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Reliance Jio-RCom: What Mukesh Ambani's deal with brother Anil means for Airtel, Vodafone

For a long time, the speculations were rife that Jio will be most likely buy RCom since the two entities already has agreement where Jio is using RCom's spectrum, towers infrastructure and optical fibre network. The question was when and how.

twitter-logoManu Kaushik | December 29, 2017 | Updated 20:25 IST
Reliance Jio-RCom: What Mukesh Ambani's deal with brother Anil means for Airtel, Vodafone

The beleaguered Reliance Communications' wireless business is finally taken over by Reliance Jio, the fourth largest player in the telecom sector. Saddled with total debt of Rs 45,733 crore as on March 2017, RCom has heaved a sigh of relief with Jio coming to its rescue. In a statement last evening, the RCom announced it has signed definitive binding agreements with Reliance Jio Infocomm for sale of wireless spectrum, tower, fiber and media convergence node (MCN) assets.
 
For a long time, the speculations were rife that Jio will be most likely buy RCom since the two entities already has agreement where Jio is using RCom's spectrum, towers infrastructure and optical fibre network. The question was when and how.
 
To begin with, the deal will not make Jio numero uno player in the market. It's going to favour Jio is some quarters but it will still lag behind Airtel and Vodafone-Idea combine in key areas such as spectrum holding and subscriber base. For instance, the spectrum holding of Jio-RCom combine would be 1357.4 megahertz (MHz) post the acquisition whereas the other two competitors - Airtel (1767.5 MHz) and Vodafone-Idea (1850 MHz) - will hold higher amounts of spectrum. Not just Jio's spectrum holding would be lower; RCom is staring at expiry of nearly 50 per cent of its spectrum in the 800 MHz and 1800 MHz by 2021. This puts Jio at a disadvantageous position in comparison to its other rivals.
 
However, Jio would score better than Airtel and Vodafone-Idea combine when it comes to prized 800/900 MHz spectrum. Here, Jio would hold about 496.75 MHz of spectrum as compared to 283 MHz for Vodafone-Idea and 368 MHz for Bharti Airtel. Even though the government has liberalized the spectrum, which means any band (800, 900, 1800, 2100, 2300 MHz) can be used to deliver any services (like 2G, 3G or 4G); each technology has defined its own bands, and the ecosystem of devices and equipment tend to develop around those corresponding bands. For example, the 800 MHz is the best spectrum to deploy 4G technology whereas 900 MHz is largely used to deploy 2G services. Having substantial holding of 800/900 MHz spectrum will enable Jio to deliver efficient 4G services.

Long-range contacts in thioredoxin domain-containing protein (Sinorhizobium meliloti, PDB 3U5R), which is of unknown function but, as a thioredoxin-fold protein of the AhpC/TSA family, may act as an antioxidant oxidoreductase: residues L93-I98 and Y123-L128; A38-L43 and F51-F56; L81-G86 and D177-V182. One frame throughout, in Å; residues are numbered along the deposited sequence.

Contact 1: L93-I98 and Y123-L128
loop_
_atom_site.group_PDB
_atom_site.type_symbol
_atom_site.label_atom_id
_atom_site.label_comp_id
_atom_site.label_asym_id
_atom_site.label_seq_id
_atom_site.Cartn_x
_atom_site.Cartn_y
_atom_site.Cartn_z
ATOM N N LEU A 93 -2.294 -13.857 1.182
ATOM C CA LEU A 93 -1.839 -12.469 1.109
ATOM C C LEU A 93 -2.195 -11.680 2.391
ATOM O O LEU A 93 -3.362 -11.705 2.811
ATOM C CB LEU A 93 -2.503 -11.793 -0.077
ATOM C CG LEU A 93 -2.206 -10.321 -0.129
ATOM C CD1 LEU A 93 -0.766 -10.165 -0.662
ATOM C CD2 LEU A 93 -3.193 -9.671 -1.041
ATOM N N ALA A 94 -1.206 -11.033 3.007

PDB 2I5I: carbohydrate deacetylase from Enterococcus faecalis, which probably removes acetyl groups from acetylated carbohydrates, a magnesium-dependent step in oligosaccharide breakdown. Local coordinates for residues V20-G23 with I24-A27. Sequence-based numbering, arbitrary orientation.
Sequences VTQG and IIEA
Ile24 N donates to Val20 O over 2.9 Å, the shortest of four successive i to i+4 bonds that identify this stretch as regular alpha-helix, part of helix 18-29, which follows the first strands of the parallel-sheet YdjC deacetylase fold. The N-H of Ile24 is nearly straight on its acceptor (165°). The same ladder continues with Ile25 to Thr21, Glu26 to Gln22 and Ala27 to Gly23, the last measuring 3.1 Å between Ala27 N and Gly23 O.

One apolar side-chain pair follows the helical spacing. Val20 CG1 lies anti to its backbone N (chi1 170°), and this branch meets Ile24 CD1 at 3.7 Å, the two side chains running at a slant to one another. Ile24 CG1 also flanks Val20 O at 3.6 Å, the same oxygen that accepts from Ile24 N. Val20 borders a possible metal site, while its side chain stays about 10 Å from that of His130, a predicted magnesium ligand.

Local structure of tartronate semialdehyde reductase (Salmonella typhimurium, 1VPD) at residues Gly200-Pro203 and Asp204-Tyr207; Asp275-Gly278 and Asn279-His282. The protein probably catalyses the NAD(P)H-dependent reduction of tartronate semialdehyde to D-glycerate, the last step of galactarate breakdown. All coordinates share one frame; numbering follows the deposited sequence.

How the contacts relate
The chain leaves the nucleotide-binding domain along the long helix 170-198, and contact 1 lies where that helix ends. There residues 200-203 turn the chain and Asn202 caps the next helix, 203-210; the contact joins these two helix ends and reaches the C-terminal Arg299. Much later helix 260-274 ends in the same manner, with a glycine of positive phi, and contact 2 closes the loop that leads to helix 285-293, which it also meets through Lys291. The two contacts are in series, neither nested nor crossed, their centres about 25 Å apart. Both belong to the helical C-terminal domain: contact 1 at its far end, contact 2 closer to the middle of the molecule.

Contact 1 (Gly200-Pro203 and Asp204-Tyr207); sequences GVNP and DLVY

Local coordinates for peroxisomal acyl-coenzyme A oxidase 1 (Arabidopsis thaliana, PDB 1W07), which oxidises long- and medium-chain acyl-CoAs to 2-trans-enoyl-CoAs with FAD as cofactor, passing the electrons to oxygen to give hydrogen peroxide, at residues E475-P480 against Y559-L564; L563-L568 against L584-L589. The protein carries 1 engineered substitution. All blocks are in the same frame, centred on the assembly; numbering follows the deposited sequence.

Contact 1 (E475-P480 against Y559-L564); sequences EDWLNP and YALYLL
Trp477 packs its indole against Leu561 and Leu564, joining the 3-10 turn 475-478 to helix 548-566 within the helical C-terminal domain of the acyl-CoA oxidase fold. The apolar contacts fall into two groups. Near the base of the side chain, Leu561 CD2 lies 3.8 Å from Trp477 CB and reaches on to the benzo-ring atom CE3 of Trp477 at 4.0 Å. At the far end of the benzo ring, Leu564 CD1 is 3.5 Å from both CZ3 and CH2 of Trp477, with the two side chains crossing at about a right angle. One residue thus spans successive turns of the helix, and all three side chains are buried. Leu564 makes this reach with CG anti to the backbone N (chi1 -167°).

The biggest concern for Jio would be to stop the fall of RCom's subscriber base. In one year to October 2017, RCom has lost 24.93 million subscribers, highest among all telecom operators. Then there are quality issues with the RCom's subscribers. Take the case of VLR (visitor location register), a metric to ascertain the number of active subscribers of a telecom operator. RCom's VLR stood at 75.9 per cent in October 2017 as compared to Airtel's 98.09 per cent and Vodafone India's 94.11 per cent and Idea Cellular's 102.83 per cent. Jio's VLR was 82.3 per cent. Higher VLR denotes that more people are actively using the cellular network of the operator.
 
Optical fibre network is one area where Jio will have a clear edge over its rivals. For instance, Jio, along with RCom, will have an optical fibre network of 4.28 lakh kilometers surpassing others by a huge margin. Role of fibre is to connect wireless and wireline infrastructure and provide broadband networks connecting homes, office buildings, communication towers and data centres. The need for higher optical fibre footprint is important as technology progresses towards 5G and 6G in which the airwaves will be more dependent on optical fibre.
 
In the case of telecom towers, the scenario is changing fast due to large-scale consolidation. Telecom companies like Jio and Airtel own towers themselves. Others like Vodafone and Idea Cellular have curtailed their presence in the towers business, and have gone into leasing arrangements with independent tower companies like ATC and Indus Towers to use their towers for beaming airwaves. For Jio, owning of towers and not relying on third-parties makes sense because the company doesn't have debt servicing issues. Jio will save itself decent amount of money on account of that. At some point in future, Airtel will have to get out of the towers segment to repay its debt, and focus on the core telecom business instead. At the last count, Jio and RCom have combined tower assets of 1.63 lakh whereas Bharti Infratel, which is 53.5 per cent controlled by Airtel, has a consolidated tower portfolio of 90,000.
 
The size of the deal is not yet announced and while the deal still has to go through a bunch of regulatory approvals. The role of white knight that the Jio has supposedly played will, in turn, help it strengthen its position in the telecom sector.

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